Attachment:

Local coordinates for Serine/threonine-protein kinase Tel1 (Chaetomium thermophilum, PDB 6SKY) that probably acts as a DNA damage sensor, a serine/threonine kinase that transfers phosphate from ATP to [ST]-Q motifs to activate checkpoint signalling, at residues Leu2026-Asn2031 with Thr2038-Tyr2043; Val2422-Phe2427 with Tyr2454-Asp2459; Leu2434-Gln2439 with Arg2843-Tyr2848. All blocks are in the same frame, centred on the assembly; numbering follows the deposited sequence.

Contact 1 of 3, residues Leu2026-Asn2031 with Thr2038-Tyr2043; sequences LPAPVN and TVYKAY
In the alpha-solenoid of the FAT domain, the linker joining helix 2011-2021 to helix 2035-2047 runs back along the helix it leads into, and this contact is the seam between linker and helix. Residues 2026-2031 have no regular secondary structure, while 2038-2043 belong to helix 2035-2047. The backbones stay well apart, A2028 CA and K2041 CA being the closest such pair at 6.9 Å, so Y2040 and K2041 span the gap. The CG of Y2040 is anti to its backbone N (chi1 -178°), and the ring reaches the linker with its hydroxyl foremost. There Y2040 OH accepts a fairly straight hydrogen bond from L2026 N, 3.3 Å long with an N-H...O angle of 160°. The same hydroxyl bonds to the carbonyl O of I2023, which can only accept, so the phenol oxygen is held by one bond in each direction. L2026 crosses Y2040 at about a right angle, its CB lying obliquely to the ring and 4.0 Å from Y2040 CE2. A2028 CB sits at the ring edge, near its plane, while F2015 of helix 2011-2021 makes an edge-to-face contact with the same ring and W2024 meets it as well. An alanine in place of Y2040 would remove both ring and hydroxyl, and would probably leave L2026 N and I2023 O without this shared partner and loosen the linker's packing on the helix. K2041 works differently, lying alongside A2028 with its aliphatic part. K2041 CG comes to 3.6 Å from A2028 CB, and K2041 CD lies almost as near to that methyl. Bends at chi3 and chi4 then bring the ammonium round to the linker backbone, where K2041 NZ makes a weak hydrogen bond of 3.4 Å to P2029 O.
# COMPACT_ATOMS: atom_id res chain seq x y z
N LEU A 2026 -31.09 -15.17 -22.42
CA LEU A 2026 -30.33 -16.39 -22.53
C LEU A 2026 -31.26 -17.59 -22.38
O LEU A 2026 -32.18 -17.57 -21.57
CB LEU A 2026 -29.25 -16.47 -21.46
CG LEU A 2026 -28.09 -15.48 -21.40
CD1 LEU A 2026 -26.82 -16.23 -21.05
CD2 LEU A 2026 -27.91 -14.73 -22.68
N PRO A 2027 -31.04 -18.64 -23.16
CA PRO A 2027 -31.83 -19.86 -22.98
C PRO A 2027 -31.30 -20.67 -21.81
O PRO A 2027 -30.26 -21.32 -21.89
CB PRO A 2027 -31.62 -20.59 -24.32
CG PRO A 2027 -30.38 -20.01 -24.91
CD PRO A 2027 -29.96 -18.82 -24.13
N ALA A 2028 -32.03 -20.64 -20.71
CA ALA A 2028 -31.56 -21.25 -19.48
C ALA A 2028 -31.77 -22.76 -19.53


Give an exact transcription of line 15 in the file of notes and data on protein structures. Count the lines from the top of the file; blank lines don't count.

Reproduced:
C PRO A 2027 -31.30 -20.67 -21.81